Year 2, Month 8, Day 25: Cockroaches and Grasses?

More on the “Prairie grasses will do okay” story, this time from the August 7 Colorodoan, and featuring the researcher in charge describing his methodology. It’s pretty interesting:

CHEYENNE — On the plains west of here Thursday, plant physiologist Jack Morgan inspected some grasses growing on a plot surrounded by a hollow hoop beneath an array of small heaters suspended from metal rods.

“Can you hear the hissing sound?” he said. “That’s the sound of the CO2 being emitted. It does it at a controlled rate, and we measure it in the middle of that ring.”

What Morgan, a rangeland scientist at the U.S. Department of Agriculture in Fort Collins, really is measuring is how rising carbon dioxide levels in the atmosphere as a result of climate change might alter how grasses and weeds grow in the western Great Plains – critical information for ranchers and cattle owners who could see their businesses reshaped by climate change.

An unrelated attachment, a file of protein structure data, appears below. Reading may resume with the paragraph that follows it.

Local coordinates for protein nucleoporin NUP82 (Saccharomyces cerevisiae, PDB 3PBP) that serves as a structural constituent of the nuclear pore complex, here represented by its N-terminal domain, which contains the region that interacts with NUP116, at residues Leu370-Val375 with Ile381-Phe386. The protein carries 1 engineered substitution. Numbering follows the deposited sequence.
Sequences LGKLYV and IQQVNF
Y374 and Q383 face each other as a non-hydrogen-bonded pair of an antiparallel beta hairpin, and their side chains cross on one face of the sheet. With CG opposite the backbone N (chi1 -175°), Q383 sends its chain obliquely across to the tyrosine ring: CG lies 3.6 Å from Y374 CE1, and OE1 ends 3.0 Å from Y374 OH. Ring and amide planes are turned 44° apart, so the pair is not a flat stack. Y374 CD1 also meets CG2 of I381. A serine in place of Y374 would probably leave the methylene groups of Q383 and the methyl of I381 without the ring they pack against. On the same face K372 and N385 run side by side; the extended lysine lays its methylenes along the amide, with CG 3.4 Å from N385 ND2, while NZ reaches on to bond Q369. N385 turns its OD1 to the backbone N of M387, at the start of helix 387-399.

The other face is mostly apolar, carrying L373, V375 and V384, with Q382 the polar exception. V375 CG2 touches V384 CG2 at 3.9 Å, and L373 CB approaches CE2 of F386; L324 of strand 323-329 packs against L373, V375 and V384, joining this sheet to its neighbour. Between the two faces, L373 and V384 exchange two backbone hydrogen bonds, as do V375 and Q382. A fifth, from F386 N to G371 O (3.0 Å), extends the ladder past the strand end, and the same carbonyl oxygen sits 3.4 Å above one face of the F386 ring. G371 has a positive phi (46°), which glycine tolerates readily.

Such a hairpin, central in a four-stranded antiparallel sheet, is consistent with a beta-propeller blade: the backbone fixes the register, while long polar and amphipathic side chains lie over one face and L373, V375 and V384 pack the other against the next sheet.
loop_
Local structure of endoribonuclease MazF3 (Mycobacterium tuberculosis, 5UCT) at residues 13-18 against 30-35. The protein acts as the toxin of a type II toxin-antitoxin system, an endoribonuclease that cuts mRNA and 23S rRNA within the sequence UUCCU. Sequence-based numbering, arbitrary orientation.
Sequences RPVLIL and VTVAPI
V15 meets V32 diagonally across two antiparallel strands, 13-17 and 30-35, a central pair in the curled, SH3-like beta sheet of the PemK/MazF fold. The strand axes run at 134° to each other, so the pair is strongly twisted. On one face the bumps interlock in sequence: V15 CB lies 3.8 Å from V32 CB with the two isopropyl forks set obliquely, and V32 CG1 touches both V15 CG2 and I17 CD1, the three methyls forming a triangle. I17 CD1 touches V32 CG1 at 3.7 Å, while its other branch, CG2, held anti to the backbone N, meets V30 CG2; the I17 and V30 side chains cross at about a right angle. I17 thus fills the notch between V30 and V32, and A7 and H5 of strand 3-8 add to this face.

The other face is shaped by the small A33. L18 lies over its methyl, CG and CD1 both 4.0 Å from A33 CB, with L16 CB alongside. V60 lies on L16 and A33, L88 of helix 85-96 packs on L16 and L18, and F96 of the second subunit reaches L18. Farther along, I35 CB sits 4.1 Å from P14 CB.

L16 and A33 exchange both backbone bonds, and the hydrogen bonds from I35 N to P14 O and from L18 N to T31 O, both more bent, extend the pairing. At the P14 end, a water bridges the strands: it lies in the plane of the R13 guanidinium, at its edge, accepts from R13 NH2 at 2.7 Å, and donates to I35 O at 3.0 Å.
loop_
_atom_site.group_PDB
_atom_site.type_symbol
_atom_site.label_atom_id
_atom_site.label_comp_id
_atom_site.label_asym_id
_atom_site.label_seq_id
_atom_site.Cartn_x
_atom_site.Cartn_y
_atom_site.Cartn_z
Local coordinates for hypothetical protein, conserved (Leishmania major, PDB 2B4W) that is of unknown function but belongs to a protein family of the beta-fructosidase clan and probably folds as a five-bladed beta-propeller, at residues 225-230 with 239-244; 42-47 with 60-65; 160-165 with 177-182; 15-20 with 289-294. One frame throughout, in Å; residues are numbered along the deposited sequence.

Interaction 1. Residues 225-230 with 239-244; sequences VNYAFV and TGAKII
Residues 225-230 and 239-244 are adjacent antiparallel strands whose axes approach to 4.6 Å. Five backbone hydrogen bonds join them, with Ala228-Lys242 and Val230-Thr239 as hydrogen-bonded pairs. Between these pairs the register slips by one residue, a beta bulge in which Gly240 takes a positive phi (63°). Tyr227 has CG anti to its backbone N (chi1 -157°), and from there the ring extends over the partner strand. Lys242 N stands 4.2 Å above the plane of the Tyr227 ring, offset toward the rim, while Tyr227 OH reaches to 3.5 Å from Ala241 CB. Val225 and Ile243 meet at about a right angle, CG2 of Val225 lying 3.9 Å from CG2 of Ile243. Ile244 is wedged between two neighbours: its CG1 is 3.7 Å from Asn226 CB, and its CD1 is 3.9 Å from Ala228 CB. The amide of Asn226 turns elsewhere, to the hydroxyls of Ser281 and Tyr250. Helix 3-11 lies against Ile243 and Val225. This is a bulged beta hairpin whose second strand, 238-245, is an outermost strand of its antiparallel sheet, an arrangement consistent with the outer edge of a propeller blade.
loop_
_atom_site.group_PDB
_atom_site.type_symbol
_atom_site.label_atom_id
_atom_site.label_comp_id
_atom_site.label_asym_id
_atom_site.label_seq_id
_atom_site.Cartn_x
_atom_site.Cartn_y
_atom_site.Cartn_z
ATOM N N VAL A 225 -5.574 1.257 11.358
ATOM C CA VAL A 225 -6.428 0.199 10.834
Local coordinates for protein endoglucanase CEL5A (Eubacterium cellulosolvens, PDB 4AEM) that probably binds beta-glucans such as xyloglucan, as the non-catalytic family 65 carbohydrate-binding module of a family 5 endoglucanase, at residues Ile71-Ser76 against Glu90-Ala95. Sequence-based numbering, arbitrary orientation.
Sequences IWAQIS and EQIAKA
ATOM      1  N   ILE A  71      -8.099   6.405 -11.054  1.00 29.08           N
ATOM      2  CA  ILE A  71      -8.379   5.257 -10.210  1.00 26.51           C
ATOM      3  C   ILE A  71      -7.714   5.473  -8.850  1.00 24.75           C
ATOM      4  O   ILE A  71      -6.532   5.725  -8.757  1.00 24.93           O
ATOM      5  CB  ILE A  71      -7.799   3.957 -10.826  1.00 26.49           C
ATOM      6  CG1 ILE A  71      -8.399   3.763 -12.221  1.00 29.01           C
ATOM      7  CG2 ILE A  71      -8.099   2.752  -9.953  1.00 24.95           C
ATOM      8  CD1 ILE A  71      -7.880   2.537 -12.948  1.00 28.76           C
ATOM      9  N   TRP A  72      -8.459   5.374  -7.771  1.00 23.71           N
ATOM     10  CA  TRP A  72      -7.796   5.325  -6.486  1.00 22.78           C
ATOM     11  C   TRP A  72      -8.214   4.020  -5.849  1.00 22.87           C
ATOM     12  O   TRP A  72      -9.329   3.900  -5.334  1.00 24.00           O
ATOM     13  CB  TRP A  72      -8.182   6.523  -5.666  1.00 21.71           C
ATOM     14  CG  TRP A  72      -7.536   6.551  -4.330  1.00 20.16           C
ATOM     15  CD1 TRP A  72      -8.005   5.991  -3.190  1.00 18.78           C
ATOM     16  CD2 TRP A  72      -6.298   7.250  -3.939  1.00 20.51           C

There are, alas, negative consequences to positive consequences. Hence this letter, sent August 7:

Jack Morgan and his research team are offering something rare: a positive side-effect of climate change. While their findings of plant resilience are very welcome, it’s important to keep a sense of the larger picture. Increased drought resistance is crucial on a climatically altered planet, because there’ll be more droughts — along with more extreme weather of all sorts. The prognosis for Earth’s environment over the next millennia is pretty grim; extreme losses of biodiversity are probably inevitable, even if prairie grasses do better than expected.

Powerful forces in our media and politics have been actively denying the scientific basis of climate change predictions for many years. As the evidence keeps mounting, we’ll start hearing a “global warming is good for us” message instead, in which studies like Dr. Morgan’s will be misapplied to advocate against meaningful action on climate and energy issues. This must not be allowed to happen.

Warren Senders

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